Investment in renewables-based generating capacity accounted for more than two-thirds of power generation, despite edging down by 2% to US$288 billion. In inflation-adjusted terms, however, renewables investment was “virtually unchanged compared to 2011”.

Engineering News, 15 September 2016

Will nuclear tender "lock in" bid price, energy expert asks

A leading energy academic, who is opposed to the imminent issuance of a nuclear tender in the absence of an updated generation plan, says he will be paying close attention to whether the request for proposals (RFP) is a “genuine competitive tender for a fixed-price contract”, or simply a process for selecting a strategic partner, with the price being negotiated later.

University of Cape Town Graduate School of Business professor Anton Eberhard says it will be interesting to see whether South Africa is able to “lock in a bid price”, leaving the nuclear vendors to take the risk of construction cost overruns.

Engineering News, 15 September 2016

Nuclear power call is based on outdated plans, warns Yelland

SA did not need to commission huge new inflexible nuclear power capacity because the government's chaotic planning meant there was a big chance the country would have a surplus of electricity in the next few years, Chris Yelland the MD of EE Publishers, said on Thursday.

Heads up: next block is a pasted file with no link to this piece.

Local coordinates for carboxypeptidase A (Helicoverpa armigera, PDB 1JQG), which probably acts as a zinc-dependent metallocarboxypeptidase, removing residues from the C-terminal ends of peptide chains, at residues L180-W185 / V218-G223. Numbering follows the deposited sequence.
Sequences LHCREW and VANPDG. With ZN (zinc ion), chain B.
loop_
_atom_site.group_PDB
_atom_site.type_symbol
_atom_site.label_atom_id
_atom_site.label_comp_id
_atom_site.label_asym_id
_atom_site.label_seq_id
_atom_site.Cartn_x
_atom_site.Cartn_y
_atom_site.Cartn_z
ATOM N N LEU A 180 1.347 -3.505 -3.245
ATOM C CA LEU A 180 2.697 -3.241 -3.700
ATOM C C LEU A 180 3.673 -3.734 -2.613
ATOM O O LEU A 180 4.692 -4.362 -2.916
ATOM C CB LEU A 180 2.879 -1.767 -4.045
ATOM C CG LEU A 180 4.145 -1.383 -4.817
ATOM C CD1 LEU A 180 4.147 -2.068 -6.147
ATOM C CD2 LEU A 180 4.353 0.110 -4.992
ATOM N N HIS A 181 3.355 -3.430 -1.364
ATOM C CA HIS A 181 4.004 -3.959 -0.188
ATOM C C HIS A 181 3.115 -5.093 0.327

"SA does not have an energy crisis, it has a management crisis," he said.

Yelland was speaking at the launch of Powermode's monitoring portal shortly after Energy Minister Tina Joematt-Pettersson said a request for proposals for 9600 MW of nuclear power would be issued on 30 September.

Business Day, 16 September 2016

South Africa nuclear tender open to all, Rosatom not frontrunner

A massive nuclear tender in South Africa is open to all bidders prepared to manufacture locally and share technology, and Russia is not the frontrunner, the head of the country's nuclear agency said.

After meetings between Russian President Vladimir Putin and South African President Jacob Zuma, Rosatom had been considered the leading candidate to build 9.6 GW of nuclear power capacity in South Africa by 2030.

"Russia is not the frontrunner. It never was," Phumzile Tshelane, CEO of South African nuclear state agency NECSA, told Reuters in an interview on the sidelines of the World Nuclear Association conference.

Engineering News, 16 September 2016

Gas will be integral to energy mix in the future – Eskom

South Africa’s decision to introduce a carbon tax by 2020 will impact coal mines in an already declining coal market, Eskom renewables research manager Kubeshnie Bhugwadin said on Thursday.

Addressing an audience at a gas workshop hosted by the Fossil Fuel Foundation, she pointed out that the implementation of a carbon tax would lead to further coal mine closures, impacting on Eskom’s security of supply.

“Electricity tariffs are going to increase and when Eskom increases its prices our customers will look for alternate forms of energy, which right now will probably be gas or solar power,” she said.

Engineering News, 16 September 2016

The above reflects a summary of certain news articles published during the preceding week. It is not an expression of opinion in respect of each matter, nor may it be considered as a disclosure of advice by any employee of Hogan Lovells.

For more information contact Charles Marais or Mahashini Govender.